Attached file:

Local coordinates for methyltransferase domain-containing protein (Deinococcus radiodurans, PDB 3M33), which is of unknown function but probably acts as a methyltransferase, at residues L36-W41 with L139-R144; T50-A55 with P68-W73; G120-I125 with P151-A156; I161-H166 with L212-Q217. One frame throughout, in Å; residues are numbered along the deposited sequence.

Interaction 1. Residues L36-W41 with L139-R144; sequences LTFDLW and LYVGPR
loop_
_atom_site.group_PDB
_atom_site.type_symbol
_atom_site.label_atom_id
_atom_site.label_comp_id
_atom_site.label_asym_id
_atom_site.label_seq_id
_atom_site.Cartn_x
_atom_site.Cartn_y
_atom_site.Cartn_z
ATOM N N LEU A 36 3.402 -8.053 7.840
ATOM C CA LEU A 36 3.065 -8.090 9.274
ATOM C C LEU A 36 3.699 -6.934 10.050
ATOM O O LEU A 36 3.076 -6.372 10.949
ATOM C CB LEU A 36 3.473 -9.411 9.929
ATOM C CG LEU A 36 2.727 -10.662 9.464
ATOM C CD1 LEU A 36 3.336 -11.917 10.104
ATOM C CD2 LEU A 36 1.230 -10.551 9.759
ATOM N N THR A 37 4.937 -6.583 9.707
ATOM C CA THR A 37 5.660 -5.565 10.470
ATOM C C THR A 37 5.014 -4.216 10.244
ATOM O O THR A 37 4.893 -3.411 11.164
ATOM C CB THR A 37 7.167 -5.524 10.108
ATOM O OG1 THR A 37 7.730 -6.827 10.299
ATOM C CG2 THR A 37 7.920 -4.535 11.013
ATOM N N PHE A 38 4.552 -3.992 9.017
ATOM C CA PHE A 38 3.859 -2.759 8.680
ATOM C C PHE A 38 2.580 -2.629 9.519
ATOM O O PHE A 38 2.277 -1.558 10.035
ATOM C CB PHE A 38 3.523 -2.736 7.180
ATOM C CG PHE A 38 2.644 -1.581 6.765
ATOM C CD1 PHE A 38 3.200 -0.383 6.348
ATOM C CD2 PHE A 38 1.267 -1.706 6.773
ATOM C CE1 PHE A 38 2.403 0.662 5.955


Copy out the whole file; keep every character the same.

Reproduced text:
Local coordinates for methyltransferase domain-containing protein (Deinococcus radiodurans, PDB 3M33), which is of unknown function but probably acts as a methyltransferase, at residues L36-W41 with L139-R144; T50-A55 with P68-W73; G120-I125 with P151-A156; I161-H166 with L212-Q217. One frame throughout, in Å; residues are numbered along the deposited sequence.

Interaction 1. Residues L36-W41 with L139-R144; sequences LTFDLW and LYVGPR
loop_
_atom_site.group_PDB
_atom_site.type_symbol
_atom_site.label_atom_id
_atom_site.label_comp_id
_atom_site.label_asym_id
_atom_site.label_seq_id
_atom_site.Cartn_x
_atom_site.Cartn_y
_atom_site.Cartn_z
ATOM N N LEU A 36 3.402 -8.053 7.840
ATOM C CA LEU A 36 3.065 -8.090 9.274
ATOM C C LEU A 36 3.699 -6.934 10.050
ATOM O O LEU A 36 3.076 -6.372 10.949
ATOM C CB LEU A 36 3.473 -9.411 9.929
ATOM C CG LEU A 36 2.727 -10.662 9.464
ATOM C CD1 LEU A 36 3.336 -11.917 10.104
ATOM C CD2 LEU A 36 1.230 -10.551 9.759
ATOM N N THR A 37 4.937 -6.583 9.707
ATOM C CA THR A 37 5.660 -5.565 10.470
ATOM C C THR A 37 5.014 -4.216 10.244
ATOM O O THR A 37 4.893 -3.411 11.164
ATOM C CB THR A 37 7.167 -5.524 10.108
ATOM O OG1 THR A 37 7.730 -6.827 10.299
ATOM C CG2 THR A 37 7.920 -4.535 11.013
ATOM N N PHE A 38 4.552 -3.992 9.017
ATOM C CA PHE A 38 3.859 -2.759 8.680
ATOM C C PHE A 38 2.580 -2.629 9.519
ATOM O O PHE A 38 2.277 -1.558 10.035
ATOM C CB PHE A 38 3.523 -2.736 7.180
ATOM C CG PHE A 38 2.644 -1.581 6.765
ATOM C CD1 PHE A 38 3.200 -0.383 6.348
ATOM C CD2 PHE A 38 1.267 -1.706 6.773
ATOM C CE1 PHE A 38 2.403 0.662 5.955